|All You Ever Wanted to Know
About Digital UV and IR Photography, But Could Not Afford
Filters for IR
You cannot record infrared
images unless there are subjects which reflect at least some
infrared light, there are source(s) of IR light illuminating
these objects, and visible light is prevented from reaching the
CCD sensors. The last point, not entirely intuitive, results from
the fact that IR will record in CCD channels already sensitive to
visible rays. So, if visible light is allowed to reach the CCD,
it will literally wash out the IR image.
Because the filters are
opaque, you have to focus the lens before the filter is attached.
A hinged attachment that allows the filter to be swung out of the
way for focusing is highly practical.
invisible IR rays onto your CCD, an opaque filter capable
of blocking visible light is needed. Not surprisingly,
such filters appear black to the naked eye.
From left to right,
the filter types are as follows:
'quick-and-dirty' IR solution: A cut piece of
non-exposed, but processed, E-6 film. It yields
quite convincingly IR images, albeit these come
out slightly on the soft side. I prefer using
120-format film because it is wider than 35 mm
material. Sheetfilm 4x5" is too thick unless
you love really soft images. A gelatin-filter
holder comes in handy for mounting the filter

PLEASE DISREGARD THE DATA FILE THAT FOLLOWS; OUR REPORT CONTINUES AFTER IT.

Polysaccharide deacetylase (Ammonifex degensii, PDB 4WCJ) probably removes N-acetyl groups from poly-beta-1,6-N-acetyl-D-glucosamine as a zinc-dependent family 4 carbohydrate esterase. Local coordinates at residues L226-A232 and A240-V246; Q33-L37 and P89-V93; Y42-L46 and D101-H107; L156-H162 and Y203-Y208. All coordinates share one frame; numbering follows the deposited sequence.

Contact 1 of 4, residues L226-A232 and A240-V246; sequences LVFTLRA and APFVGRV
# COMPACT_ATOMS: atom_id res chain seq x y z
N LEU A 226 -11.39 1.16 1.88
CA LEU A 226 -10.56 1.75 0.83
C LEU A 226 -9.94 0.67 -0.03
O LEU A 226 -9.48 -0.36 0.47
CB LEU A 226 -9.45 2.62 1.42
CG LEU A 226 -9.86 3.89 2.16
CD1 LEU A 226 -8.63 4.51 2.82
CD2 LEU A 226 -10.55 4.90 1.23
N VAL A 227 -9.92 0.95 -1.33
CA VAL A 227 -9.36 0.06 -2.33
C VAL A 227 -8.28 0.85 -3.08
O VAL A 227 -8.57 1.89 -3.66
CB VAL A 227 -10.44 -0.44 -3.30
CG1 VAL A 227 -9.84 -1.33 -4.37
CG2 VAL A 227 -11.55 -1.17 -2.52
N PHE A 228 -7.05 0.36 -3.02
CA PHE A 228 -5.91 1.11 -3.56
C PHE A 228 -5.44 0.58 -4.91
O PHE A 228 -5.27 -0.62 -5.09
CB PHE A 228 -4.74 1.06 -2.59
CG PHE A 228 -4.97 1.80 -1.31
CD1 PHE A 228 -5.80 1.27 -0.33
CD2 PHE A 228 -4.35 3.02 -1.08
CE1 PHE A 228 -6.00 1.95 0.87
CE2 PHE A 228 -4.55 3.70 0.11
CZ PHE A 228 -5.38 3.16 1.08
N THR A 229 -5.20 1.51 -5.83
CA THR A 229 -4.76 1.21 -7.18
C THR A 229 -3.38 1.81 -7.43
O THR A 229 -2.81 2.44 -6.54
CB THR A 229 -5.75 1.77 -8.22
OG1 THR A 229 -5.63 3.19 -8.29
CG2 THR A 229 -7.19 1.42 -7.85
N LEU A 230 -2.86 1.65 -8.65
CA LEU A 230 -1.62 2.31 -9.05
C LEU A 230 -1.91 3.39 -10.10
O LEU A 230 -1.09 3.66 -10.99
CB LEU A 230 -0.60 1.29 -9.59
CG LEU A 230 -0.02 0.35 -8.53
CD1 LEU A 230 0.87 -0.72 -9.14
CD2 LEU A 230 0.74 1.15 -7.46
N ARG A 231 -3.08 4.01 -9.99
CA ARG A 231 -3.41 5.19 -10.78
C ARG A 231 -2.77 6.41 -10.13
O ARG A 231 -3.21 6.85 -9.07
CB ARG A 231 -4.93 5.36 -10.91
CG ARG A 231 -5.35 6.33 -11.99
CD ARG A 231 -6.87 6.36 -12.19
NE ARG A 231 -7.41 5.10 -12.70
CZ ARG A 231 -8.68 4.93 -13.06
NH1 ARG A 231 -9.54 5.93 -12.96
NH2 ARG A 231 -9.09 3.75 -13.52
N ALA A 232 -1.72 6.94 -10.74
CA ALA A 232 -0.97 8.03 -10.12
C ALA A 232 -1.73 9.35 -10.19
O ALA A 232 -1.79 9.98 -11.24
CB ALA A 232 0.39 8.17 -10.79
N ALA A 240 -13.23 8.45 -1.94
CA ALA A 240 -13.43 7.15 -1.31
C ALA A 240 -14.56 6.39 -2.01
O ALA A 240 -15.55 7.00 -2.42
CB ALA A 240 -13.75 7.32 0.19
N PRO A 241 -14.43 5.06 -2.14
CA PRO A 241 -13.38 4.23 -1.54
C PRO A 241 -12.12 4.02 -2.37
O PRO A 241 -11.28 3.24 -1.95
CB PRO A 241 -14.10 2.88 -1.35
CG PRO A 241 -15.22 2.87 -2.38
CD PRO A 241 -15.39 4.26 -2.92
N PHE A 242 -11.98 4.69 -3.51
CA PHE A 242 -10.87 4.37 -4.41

onto the lens.
89B is a very dark black-red filter and probably
the one best suited to most digital cameras. It
produces a mild "IR look" and yet gives
useful speed response to the camera. An 89B can
be had mounted in glass (above) or as gelatine
87 is a typical black IR filter which scarcely
lets any visible light through. Even the bright
sun disc will only show as a weak dullish red
glow. It is perfect for masking your flash so as
not to be seen when it fires, for IR candid
photography. It is readily available in gelatine
sheet form and can be had as resin or
glass-mounted filters as well.
While a 87 is the
filter to user for film-based IR, it often cuts
too much of the feeble IR sensitivity of today's
better dSLRs, in which the designers have done
their best to remove IR response. I have read
statements to the effect that the 87 filter is
optimal for the Nikon D100 camera, but haven't
tried to verify this myself. However, with D70,
the 87 works nicely.
Even denser filters, such as the Wratten 87C or
Hoya RM1000, are less suited for digital SLR
systems, because of the likely very low
sensitivity of the CCD sensor to longer IR
wavelengths. However, some DSLRs do take on even
these dense filters and I have obtained excellent
IR imagery with D2H and D70 using these filters.
Not surprisingly, the exposures do tend to get
long, so activating a noise-reduction feature is
paramount in this situation.
For a simulated "false-colour
IR" effect, you can shoot
through stacked polarizers. This technique, which may produce
quite pleasant images, is still poorly understood as to how the
colours arise. However, this shouldn't prevent anybody from
trying this approach.
If you want to go into filter
details, browsing the Kodak Filter Handbook may provide the
insight you need. Further pointers may be found at W.J. Markerink's website.
|All You Ever Wanted to
Know about Digital UV and IR Photography, But Could Not
Afford to Ask